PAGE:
I like some of these, especially the notion that he was a regular punter with whom they felt comfortable. I'm hesitant to endorse the drunkenness idea though. Some of them may have been under the influence to some extent, but not all. Chapman probably gave the impression of being tipsy when she was more likely tired/ill. Eddowes had pretty much sobered up by the time that Hutt released her and didn't have time to add much to her earlier consumption, even if she had access to any. As so many of the unfortunates were partial to drink I'm drawn to the notion of a distillery carman - especially someone like the one who trained as a butcher, whom I mentioned some time ago on another thread.
                  "It is a capital mistake to theorise before one has data. Insensibly one begins twisting facts to suit theories instead of theories to suit facts." Sir Arthur Conan Doyle (as Sherlock Holmes).

                  Comment


                  • #10
                    Originally posted by Bridewell View Post
                    Thanks Damaso,

                    I like some of these, especially the notion that he was a regular punter with whom they felt comfortable. I'm hesitant to endorse the drunkenness idea though. Some of them may have been under the influence to some extent, but not all. Chapman probably gave the impression of being tipsy when she was more likely tired/ill. Eddowes had pretty much sobered up by the time that Hutt released her and didn't have time to add much to her earlier consumption, even if she had access to any. As so many of the unfortunates were partial to drink I'm drawn to the notion of a distillery carman - especially someone like the one who trained as a butcher, whom I mentioned some time ago on another thread.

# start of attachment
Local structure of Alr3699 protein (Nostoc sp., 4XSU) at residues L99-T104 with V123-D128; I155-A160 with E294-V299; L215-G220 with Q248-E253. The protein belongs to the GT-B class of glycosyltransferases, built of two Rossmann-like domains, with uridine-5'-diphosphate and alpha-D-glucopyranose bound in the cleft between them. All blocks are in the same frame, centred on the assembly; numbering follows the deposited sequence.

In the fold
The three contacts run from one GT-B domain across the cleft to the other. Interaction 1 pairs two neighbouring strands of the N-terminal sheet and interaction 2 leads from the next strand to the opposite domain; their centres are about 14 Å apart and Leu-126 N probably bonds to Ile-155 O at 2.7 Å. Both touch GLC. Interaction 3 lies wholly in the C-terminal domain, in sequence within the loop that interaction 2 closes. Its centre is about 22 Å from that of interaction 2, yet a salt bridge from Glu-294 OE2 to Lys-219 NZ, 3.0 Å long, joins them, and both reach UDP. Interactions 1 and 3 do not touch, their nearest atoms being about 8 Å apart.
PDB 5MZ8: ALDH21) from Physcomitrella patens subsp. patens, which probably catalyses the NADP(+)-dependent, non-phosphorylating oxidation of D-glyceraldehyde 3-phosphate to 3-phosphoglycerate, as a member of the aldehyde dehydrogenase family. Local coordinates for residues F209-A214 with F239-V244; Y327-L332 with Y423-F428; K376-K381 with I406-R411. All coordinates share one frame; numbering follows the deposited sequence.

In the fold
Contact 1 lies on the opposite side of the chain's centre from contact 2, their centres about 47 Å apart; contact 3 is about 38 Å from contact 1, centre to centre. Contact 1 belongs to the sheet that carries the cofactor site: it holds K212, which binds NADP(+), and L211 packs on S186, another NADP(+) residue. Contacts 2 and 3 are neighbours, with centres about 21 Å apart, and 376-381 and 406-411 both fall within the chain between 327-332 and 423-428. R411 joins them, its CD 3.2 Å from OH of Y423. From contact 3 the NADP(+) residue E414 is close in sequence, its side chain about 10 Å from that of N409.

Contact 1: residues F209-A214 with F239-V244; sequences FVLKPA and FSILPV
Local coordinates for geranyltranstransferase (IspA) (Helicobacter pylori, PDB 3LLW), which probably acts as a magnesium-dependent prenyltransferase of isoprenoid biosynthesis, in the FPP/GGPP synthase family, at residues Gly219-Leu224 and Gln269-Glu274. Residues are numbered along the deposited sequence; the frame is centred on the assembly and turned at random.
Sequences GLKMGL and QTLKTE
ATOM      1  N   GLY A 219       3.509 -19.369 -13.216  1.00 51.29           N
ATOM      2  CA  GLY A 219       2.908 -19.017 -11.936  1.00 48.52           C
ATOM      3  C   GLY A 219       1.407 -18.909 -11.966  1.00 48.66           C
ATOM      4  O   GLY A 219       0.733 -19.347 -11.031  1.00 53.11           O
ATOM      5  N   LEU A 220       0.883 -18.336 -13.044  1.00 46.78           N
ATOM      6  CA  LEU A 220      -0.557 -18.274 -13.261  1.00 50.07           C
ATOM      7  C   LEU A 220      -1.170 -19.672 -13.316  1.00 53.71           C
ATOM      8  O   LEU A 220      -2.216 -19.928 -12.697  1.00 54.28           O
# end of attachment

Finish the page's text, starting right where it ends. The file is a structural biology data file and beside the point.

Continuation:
Hi, Bridewell,
                    Do you have a specific named distillery carman in mind?

                    Thx,
                    curious

                    Comment


                    • #11
                      I'm not sure anything I've read personally points to them "lowering their guard", as much as being pretty blasé about it all.

                      If we believe testimony of the time, they were desperate enough to go off with men who they had just witnessed hit another prostitute.

                      And I believe there have been more recent cases where prostitutes continued to ply their trade as normal even when it was known murders targeting prostitutes were going on.

                      So I think this likely is caused by a combination of desperation and the idea of being statistically safe -- there are so many prostitutes here and so few murders that he isn't going to get "me"